After being spurned by Valve for the past 12 years, Mac users were finally given a tiny taste of Steam today. Of course, that doesn’t include the Half-Life games, because I’m pretty sure that the day Half-Life shows up on Mac is the day that everyone dies in a horrible inversion of reality which will rend the human mind unto insanity. But we did get Torchlight, which will be totally great once I finish my current book layout project and can spend time with things that don’t involve InDesign.
The cross-platform aspect of Steam — with its “cloud” design that allows a player to jump onto any Steam-enabled computer and not only load up their account but also their current progress in any of their games — really demonstrates how utterly behind the curve Nintendo is when it comes to digital rights management. Wired Game|Life posted a story today that I’ve been wanting to write for a couple of years spanking Nintendo for its atrociously backward approach to digital accounts. There’s no excuse for the fact that you can’t easily (or, according to some, simply can’t) transfer games from one Nintendo device to another; all your personal data is linked into their servers, connected through Club Nintendo, and well-documented in a variety of means. The fact that they force you to re-purchase all your software if you should have the audacity to upgrade/switch/lose your system almost certainly has nothing to do with technical limitations and everything to do with the company’s collectively awful grasp of the social and end-user aspect of technology.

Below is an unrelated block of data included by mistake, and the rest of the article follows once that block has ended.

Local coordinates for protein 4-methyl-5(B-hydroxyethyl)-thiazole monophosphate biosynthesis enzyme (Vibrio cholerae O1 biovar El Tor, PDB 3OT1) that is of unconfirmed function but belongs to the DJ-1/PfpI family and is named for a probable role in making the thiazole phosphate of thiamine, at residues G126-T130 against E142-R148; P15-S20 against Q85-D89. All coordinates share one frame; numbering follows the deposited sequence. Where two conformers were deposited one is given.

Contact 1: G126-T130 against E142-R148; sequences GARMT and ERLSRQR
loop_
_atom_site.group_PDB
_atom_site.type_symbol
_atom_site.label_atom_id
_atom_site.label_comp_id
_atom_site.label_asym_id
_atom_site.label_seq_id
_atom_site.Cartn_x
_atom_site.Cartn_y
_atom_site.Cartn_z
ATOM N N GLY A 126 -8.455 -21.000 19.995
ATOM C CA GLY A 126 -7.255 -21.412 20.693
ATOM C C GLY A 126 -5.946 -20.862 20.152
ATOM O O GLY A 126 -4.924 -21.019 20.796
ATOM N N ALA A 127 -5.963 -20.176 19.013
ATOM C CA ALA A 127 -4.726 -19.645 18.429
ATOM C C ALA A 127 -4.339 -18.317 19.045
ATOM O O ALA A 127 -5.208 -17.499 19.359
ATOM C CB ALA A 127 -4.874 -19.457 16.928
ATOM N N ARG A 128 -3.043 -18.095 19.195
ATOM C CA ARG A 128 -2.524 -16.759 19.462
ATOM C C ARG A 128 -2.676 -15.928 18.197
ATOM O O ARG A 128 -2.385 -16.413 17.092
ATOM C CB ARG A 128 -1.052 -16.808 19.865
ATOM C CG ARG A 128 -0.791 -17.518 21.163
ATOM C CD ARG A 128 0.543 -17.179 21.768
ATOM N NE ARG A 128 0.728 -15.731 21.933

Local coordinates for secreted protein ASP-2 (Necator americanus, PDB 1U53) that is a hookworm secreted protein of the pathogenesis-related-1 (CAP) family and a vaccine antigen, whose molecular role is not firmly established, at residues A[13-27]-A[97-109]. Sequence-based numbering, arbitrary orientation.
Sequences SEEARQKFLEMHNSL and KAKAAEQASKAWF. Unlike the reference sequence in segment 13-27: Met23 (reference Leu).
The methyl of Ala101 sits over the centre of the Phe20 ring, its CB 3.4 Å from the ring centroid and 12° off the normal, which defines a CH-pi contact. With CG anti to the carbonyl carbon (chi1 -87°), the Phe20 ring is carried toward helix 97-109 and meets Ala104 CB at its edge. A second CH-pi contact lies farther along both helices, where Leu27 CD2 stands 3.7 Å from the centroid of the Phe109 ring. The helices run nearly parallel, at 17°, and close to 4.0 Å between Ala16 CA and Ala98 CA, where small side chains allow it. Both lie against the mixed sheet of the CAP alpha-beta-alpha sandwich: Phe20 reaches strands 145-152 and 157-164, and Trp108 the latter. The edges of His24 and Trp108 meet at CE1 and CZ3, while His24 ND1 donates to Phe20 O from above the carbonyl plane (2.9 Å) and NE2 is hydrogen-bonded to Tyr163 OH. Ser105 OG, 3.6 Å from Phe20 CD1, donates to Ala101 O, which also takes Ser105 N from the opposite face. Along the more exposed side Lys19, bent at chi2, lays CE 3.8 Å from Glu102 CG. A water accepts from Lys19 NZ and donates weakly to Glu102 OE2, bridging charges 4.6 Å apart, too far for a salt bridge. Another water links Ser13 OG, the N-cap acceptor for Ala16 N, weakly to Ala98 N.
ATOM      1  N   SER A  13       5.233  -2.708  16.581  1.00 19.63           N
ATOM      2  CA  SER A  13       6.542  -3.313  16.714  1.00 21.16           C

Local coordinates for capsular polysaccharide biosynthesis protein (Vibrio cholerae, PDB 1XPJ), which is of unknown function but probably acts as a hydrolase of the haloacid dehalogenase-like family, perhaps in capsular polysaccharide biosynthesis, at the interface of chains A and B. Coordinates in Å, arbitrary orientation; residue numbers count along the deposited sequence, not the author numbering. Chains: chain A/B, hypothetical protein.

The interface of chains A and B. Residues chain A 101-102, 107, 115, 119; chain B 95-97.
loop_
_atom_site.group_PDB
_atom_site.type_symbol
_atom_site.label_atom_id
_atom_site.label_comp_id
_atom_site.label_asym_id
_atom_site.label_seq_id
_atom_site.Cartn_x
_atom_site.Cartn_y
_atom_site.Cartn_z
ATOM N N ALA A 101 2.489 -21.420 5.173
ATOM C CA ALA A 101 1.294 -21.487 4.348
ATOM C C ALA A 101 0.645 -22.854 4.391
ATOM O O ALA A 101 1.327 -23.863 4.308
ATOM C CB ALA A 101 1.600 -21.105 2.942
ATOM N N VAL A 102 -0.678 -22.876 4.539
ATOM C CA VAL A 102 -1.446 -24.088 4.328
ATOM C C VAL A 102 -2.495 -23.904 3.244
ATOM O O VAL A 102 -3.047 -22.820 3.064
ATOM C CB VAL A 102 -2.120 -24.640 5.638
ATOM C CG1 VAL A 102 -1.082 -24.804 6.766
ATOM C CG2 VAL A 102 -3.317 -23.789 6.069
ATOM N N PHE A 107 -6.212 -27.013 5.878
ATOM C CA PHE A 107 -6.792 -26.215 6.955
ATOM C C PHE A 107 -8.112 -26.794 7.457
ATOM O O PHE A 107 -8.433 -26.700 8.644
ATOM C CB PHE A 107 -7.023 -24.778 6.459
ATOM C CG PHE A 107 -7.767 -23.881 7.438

Heck, even Apple blows Nintendo away in this regard, despite its own shortcomings. Lose a music or video download to a hard drive crash or whatever and you’re sadly outta luck; but even so, Apple allows you to share your purchases among several computers and a number of portable devices. Complain as I might about Valve’s habits and Apple’s drift from its former standards, but at least they have the decency not to assume that their customers are inherently criminal. Maybe some day Nintendo will extend us the same benefit of a doubt.